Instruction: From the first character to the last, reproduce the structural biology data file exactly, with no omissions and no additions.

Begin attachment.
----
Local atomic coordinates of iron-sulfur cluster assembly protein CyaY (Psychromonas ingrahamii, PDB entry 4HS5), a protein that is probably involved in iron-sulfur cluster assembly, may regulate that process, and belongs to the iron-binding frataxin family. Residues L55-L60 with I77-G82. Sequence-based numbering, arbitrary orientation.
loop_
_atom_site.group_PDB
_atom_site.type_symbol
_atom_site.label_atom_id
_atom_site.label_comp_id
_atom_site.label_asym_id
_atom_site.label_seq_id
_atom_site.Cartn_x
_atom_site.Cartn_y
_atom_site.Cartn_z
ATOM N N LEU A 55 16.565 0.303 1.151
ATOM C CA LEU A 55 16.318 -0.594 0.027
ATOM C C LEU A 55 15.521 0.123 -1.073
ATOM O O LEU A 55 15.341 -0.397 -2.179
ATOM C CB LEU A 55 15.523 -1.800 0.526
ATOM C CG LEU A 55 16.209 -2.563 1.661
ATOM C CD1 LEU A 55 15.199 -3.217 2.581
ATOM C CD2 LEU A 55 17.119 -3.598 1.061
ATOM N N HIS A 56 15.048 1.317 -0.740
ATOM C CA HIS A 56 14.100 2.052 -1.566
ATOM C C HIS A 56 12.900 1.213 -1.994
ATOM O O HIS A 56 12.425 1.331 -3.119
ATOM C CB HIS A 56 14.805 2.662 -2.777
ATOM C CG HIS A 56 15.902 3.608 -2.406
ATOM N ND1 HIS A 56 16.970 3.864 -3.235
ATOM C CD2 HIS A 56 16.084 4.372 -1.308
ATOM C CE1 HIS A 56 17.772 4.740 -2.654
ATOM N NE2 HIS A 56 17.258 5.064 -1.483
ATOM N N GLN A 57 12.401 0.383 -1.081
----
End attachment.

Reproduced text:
Local atomic coordinates of iron-sulfur cluster assembly protein CyaY (Psychromonas ingrahamii, PDB entry 4HS5), a protein that is probably involved in iron-sulfur cluster assembly, may regulate that process, and belongs to the iron-binding frataxin family. Residues L55-L60 with I77-G82. Sequence-based numbering, arbitrary orientation.
loop_
_atom_site.group_PDB
_atom_site.type_symbol
_atom_site.label_atom_id
_atom_site.label_comp_id
_atom_site.label_asym_id
_atom_site.label_seq_id
_atom_site.Cartn_x
_atom_site.Cartn_y
_atom_site.Cartn_z
ATOM N N LEU A 55 16.565 0.303 1.151
ATOM C CA LEU A 55 16.318 -0.594 0.027
ATOM C C LEU A 55 15.521 0.123 -1.073
ATOM O O LEU A 55 15.341 -0.397 -2.179
ATOM C CB LEU A 55 15.523 -1.800 0.526
ATOM C CG LEU A 55 16.209 -2.563 1.661
ATOM C CD1 LEU A 55 15.199 -3.217 2.581
ATOM C CD2 LEU A 55 17.119 -3.598 1.061
ATOM N N HIS A 56 15.048 1.317 -0.740
ATOM C CA HIS A 56 14.100 2.052 -1.566
ATOM C C HIS A 56 12.900 1.213 -1.994
ATOM O O HIS A 56 12.425 1.331 -3.119
ATOM C CB HIS A 56 14.805 2.662 -2.777
ATOM C CG HIS A 56 15.902 3.608 -2.406
ATOM N ND1 HIS A 56 16.970 3.864 -3.235
ATOM C CD2 HIS A 56 16.084 4.372 -1.308
ATOM C CE1 HIS A 56 17.772 4.740 -2.654
ATOM N NE2 HIS A 56 17.258 5.064 -1.483
ATOM N N GLN A 57 12.401 0.383 -1.081